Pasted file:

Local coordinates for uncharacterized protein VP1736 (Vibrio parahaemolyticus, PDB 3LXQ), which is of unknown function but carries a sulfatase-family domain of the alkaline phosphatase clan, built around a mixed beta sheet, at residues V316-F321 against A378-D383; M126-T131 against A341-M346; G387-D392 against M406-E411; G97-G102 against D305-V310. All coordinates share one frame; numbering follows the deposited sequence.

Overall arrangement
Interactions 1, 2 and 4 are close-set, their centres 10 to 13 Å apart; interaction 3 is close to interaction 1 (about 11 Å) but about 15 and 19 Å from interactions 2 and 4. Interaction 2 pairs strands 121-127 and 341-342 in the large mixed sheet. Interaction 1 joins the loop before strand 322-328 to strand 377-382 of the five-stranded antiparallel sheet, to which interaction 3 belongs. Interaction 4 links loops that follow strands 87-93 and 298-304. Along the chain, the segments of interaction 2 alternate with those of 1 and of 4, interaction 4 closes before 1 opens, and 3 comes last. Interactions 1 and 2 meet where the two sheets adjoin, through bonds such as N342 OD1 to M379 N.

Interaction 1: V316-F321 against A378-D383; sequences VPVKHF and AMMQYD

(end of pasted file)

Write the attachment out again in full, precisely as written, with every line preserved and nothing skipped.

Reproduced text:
Local coordinates for uncharacterized protein VP1736 (Vibrio parahaemolyticus, PDB 3LXQ), which is of unknown function but carries a sulfatase-family domain of the alkaline phosphatase clan, built around a mixed beta sheet, at residues V316-F321 against A378-D383; M126-T131 against A341-M346; G387-D392 against M406-E411; G97-G102 against D305-V310. All coordinates share one frame; numbering follows the deposited sequence.

Overall arrangement
Interactions 1, 2 and 4 are close-set, their centres 10 to 13 Å apart; interaction 3 is close to interaction 1 (about 11 Å) but about 15 and 19 Å from interactions 2 and 4. Interaction 2 pairs strands 121-127 and 341-342 in the large mixed sheet. Interaction 1 joins the loop before strand 322-328 to strand 377-382 of the five-stranded antiparallel sheet, to which interaction 3 belongs. Interaction 4 links loops that follow strands 87-93 and 298-304. Along the chain, the segments of interaction 2 alternate with those of 1 and of 4, interaction 4 closes before 1 opens, and 3 comes last. Interactions 1 and 2 meet where the two sheets adjoin, through bonds such as N342 OD1 to M379 N.

Interaction 1: V316-F321 against A378-D383; sequences VPVKHF and AMMQYD